It’s proven that meditation helps allay anxiety, which seems to plague many as they stay locked down and are uncertain about the future. In Buddhism, artworks are created as visual aids to meditation and increasing one’s awareness. According to Durham, the Buddhist tradition describes two forms of meditation: calming and insight. He says, “Both forms are inculcated by many artworks in the exhibition. In my experience and to my knowledge, the current times demand that we humans bring on-line two rather under-valued skills: 1) the ability to focus calmly so as to accurately perceive the situation(s) in which we find ourselves, without projection, and 2) the ability to understand how our actions have an impact on our bodies, minds, and shared worlds of experience.”


He says the “esoteric Buddhist visualization and art catalyze the development of these fundamental skills.”

One of the meditative videos shows an image of a gilded Buddha statue entitled Amitabha (translates to infinite light in English). The 30 second video on Instagram has the ‘Amitabha Mantra’ playing in a loop. Durham explains that Buddhists believe that a chant or mantra (mind protection) helps calm down the mind. A second video with the calming sound of waterfall in the background, features an ink painting by artist Chang Dai-chien. Yet another three-and-a-half minute video describes the importance of meditation in breaking the wheel of thoughts.

Large intricate geometrical patterns making a rug-like composition in deep greens and reds.
“Mandala of the Buddhist deity Vajrabhairava,” 1650–1750. Tibet. Colors on cotton. Asian Art Museum, The Avery Brundage Collection, B63D5. Photograph © Asian Art Museum.

Durham confirms that their audience has especially responded to the meditative videos and ‘Create your own Mandala’ activity on the museum’s website. In Buddhist philosophy, Mandala is a map with intricate geometric patterns that is believed to be “both a chart of the entire cosmos and an inner image of the mind”. Drawing a Mandala, for Buddhist followers is a meditative experience, and can take several days to weeks. Says Durham, “It begins with geometry, like a blueprint. Then the layers are added, light and simple to dark and complex.” He adds, “The best artists know everything about what they are doing, including the meditative and ritual aspects of the process. Unfortunately, the mass-production tourist thangka economy has made it so that mandalas-in-appearance-only dominate the market, and the time-intensive masters concurrently are disappearing.”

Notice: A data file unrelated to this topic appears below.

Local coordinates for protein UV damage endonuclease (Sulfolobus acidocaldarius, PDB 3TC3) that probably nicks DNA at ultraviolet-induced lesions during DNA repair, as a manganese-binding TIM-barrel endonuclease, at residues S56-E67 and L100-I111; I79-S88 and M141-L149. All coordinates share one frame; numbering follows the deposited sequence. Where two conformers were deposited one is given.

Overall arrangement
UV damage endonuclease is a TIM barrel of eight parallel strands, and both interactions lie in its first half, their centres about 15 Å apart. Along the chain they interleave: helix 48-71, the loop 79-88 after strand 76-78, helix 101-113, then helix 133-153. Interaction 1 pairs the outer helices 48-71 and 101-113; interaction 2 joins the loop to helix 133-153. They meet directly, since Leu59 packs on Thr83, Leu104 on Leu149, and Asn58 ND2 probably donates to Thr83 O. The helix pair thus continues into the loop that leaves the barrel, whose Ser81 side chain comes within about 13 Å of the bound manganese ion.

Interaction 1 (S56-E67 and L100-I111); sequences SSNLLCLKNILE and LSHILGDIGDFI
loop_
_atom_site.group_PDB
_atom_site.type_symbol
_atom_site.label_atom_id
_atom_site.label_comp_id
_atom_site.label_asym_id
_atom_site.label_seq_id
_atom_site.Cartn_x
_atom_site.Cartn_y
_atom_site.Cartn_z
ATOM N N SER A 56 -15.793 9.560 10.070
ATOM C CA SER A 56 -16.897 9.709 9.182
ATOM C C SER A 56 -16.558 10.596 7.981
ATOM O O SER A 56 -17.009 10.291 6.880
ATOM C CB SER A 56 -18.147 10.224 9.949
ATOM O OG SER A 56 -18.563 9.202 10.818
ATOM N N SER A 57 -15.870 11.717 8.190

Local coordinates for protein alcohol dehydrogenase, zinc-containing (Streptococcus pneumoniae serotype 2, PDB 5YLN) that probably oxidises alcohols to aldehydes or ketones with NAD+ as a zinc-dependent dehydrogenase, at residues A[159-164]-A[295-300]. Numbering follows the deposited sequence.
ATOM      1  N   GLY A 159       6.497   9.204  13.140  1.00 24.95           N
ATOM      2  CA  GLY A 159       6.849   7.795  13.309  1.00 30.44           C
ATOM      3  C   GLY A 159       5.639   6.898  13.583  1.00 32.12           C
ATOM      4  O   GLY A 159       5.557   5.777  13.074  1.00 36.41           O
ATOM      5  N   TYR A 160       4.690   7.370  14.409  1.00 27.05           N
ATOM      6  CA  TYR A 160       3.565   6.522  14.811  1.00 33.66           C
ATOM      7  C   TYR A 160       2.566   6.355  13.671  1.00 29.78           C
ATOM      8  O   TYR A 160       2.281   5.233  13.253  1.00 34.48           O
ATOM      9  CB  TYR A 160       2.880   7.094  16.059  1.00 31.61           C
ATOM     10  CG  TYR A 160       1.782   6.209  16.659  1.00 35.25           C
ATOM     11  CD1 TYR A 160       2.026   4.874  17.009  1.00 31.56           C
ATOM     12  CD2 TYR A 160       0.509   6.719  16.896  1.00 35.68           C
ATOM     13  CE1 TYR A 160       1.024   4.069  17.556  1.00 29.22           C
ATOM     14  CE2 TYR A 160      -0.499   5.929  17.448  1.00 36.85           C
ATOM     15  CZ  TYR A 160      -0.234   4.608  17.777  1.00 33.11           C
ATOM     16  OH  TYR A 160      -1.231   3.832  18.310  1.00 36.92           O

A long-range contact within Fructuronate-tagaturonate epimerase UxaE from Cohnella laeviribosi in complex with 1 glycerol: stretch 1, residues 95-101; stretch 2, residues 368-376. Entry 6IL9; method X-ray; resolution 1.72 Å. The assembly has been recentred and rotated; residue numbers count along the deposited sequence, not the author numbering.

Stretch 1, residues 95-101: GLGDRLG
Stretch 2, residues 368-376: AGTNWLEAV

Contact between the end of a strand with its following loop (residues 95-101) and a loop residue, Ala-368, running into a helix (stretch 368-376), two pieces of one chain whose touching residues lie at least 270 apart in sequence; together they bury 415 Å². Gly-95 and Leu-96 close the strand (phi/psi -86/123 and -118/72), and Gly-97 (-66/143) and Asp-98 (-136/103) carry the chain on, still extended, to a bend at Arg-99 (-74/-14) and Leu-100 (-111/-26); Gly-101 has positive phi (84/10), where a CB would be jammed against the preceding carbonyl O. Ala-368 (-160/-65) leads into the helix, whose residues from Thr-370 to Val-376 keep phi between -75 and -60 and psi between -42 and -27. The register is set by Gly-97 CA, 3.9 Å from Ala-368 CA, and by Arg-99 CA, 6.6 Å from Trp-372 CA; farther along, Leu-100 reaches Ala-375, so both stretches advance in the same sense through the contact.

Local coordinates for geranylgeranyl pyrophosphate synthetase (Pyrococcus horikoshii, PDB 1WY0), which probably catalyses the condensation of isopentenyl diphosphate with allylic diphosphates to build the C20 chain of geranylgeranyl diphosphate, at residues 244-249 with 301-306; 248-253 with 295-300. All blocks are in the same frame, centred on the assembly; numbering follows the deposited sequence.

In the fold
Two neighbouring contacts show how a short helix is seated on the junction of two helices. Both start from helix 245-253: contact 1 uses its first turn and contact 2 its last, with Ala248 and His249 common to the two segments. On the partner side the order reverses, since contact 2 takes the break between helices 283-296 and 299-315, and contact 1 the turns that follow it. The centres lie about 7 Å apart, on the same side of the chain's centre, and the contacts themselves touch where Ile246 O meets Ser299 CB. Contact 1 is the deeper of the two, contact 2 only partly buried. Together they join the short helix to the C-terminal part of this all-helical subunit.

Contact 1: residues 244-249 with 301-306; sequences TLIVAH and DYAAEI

Since the start of the lockdown, Durham notes that they have “seen an uptick in (audio) tour downloads, but the big jump was across our major social media platforms (Instagram, Facebook, Twitter) which have seen a 59% increase in engagement since shelter-in-place took effect.”

While diving into an exhibition on digital mode is strange, it does reinforce the idea that museums are more than just halls full of artworks, but essential platforms that brew ideas, conversations and enable a collective progress — even if that’s one video at a time.

Melty liquid colors swirling together in a falling manner on top of a gold background.
“The Melt,” 2017, by Tsherin Sherpa (Nepalese, b. 1968). Acrylic, ink, and gold on canvas.Asian Art Museum, Museum purchase, 2017.44. © Tsherin Sherpa. Photograph © Asian Art Museum.